The use of synchronized 180° out of phase, continuous, simultaneous, alternating, pulsing of direct current power supplies of opposite polarities, and employing variable pulse widths and voltage amplitudes as well as variable pulsing frequencies, waves of mixed and balanced ions are created which effectively preclude the undesirable proximity charging.
Accordingly, it is a principal object of the present invention to provide a new and improved room ionization system for protecting sensitive objects from damage due to electrostatic discharge.
Another object of the invention is to provide a room ionization system in which a grid of ion-emitters are energized by first and second high direct-current voltage sources of opposite polarities, with the polarities being switched at a predetermined frequency whereby the high voltage corona discharge occurring at the emitters produces balanced quantities of mixed polarity ions in waves which propagate through the room being treated to effectively neutralize objects bearing an electrostatic charge.
Yet another object of the invention is to provide a room ionization system which is less subject to the buildup of unsightly dirt particles proximate the ion-emitting electrodes and neighboring surfaces.
Still another object of the invention is to provide a room ionization system in which proximity charging of objects is significantly reduced.
These and other objects and advantages of the invention will become apparent to those skilled in the art from the following detailed description of a preferred embodiment, especially when considered in conjunction with the accompanying drawings.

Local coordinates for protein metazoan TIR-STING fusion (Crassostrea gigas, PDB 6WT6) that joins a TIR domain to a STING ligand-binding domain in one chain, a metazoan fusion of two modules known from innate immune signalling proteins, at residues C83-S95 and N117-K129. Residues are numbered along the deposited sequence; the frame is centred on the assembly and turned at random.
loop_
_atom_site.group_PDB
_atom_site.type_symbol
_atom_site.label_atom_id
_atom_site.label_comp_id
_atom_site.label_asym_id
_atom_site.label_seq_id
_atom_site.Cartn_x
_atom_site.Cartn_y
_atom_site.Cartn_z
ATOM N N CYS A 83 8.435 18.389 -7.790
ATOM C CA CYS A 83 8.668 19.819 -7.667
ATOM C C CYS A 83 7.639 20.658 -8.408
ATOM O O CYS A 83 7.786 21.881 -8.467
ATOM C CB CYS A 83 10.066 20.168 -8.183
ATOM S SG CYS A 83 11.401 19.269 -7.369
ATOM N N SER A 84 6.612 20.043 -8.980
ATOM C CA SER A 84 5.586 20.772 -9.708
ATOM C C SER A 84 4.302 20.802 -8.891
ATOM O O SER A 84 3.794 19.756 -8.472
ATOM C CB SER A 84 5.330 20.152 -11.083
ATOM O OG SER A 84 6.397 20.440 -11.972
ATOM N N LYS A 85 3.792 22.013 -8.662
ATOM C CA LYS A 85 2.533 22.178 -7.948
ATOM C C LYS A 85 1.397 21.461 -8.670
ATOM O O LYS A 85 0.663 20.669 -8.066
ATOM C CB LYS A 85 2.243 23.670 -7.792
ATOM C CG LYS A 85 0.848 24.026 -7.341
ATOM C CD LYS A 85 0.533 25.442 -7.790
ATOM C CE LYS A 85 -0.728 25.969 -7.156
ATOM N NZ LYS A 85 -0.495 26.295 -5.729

FIG. 1 is a perspective view of a room area embodying the air ionization system of the present invention;
FIG. 2 is a perspective view of a room area schematically indicating the ion distribution when the prior art ionization system is employed;
FIG. 3 is a perspective view of a room area schematically indicating the ion distribution when the system of FIG. 1 is employed;
FIG. 4 is a block diagram of the electronic system used to energize the emitter grids; and
FIG. 5 illustrates the output voltages from the power supplies shown in FIG. 4.
Referring first to FIG. 1, there is illustrated the principal components of the room air ionization system of the present invention. It is referred to generally by numeral 10 and is seen to include a grid-like arrangement of a plurality of pairs of insulated conductive wires, the individual conductors of a first pair being identified by numerals 12 and 14 and the conductors of a second pair being identified by numerals 16 and 18. The insulated conductors 12 and 14 may be spaced apart from one another by a predetermined distance, typically 5/8 in., by means of emitter bars 20 which typically may be spaced from one another along the length of the conductors at 18 in. intervals. Likewise, the conductor pair 16-18 are held in spaced relationship by means of emitter bars 22. The number of conductor pairs employed in a given area depends upon the dimensions of the room in question, and typically, each pair is spaced from the other by approximately 4 ft. However, the foregoing dimensions are intended only to be illustrative of a typical installation and may vary from one installation to another.